3. Avoid anti-aliased text
This simple effect will give your text an older, rougher look.
4. Old rope
In Fireworks, I drew a shape similar to the one that represents a hurricane on the weather report! A circle with two little tails, you might say. To this I added a soft inner glow and a smooth inner bevel. I simply made many copies of the shape and fit them together into a long line, but don’t forget to experiment with colors and shapes!
5. Carved wood
For this effect, begin with a piece of text or a shape. Fill your object with a color slightly darker than that of the wood that you’re going to "carve into", and make sure that your shape isn’t anti-aliased. To finish the look, apply an inset emboss with the softness set to "0".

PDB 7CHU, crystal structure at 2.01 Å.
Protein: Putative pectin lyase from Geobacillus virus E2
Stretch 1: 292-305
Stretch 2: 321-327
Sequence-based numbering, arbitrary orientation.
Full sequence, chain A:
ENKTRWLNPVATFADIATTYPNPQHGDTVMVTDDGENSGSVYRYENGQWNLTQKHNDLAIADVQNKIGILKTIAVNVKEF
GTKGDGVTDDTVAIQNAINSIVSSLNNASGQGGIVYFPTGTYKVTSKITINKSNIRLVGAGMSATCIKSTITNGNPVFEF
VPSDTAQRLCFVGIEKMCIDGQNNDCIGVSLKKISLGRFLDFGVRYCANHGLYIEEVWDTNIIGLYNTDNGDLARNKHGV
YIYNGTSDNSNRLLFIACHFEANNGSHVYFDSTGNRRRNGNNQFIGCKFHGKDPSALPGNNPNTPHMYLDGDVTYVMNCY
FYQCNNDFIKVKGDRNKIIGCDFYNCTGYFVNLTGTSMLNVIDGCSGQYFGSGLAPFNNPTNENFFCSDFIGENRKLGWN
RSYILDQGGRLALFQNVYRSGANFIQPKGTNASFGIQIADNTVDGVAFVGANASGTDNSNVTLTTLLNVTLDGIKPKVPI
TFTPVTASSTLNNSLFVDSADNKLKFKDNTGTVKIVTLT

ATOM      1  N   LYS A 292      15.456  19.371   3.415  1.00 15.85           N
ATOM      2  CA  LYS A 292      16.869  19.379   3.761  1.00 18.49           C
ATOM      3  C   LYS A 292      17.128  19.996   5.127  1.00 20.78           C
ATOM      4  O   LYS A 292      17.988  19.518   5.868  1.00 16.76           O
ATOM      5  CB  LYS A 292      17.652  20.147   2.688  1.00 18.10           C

If you use a program other than Fireworks, try adding two shadows: a dark inner shadow and a lighter drop shadow, and make sure that the shadows are on opposite ends of your object. If this doesn’t work, consult your favorite tutorial site on how to get an inset embossed look.
This is a very popular Western element of design. Think of Spanish rugs or a bag of ‘Tostitos’ chips. Use a variety of colors to spice them up!
7. Cow print
What can I say? It just screams Southwest!
Putting it all together
I combined most of the techniques here to create a pretty cool Southwestern sign. I put nails in the corners of the old, burnt paper, to make it look like it’s nailed to the wood board. Some little doodles (^) are carved into the wood and the whole thing is hung from a wood plank with rope. To make the holes for the rope, I drew two white circles and gave them an inset emboss. The text was angled to give it a rough look. See what you can come up with!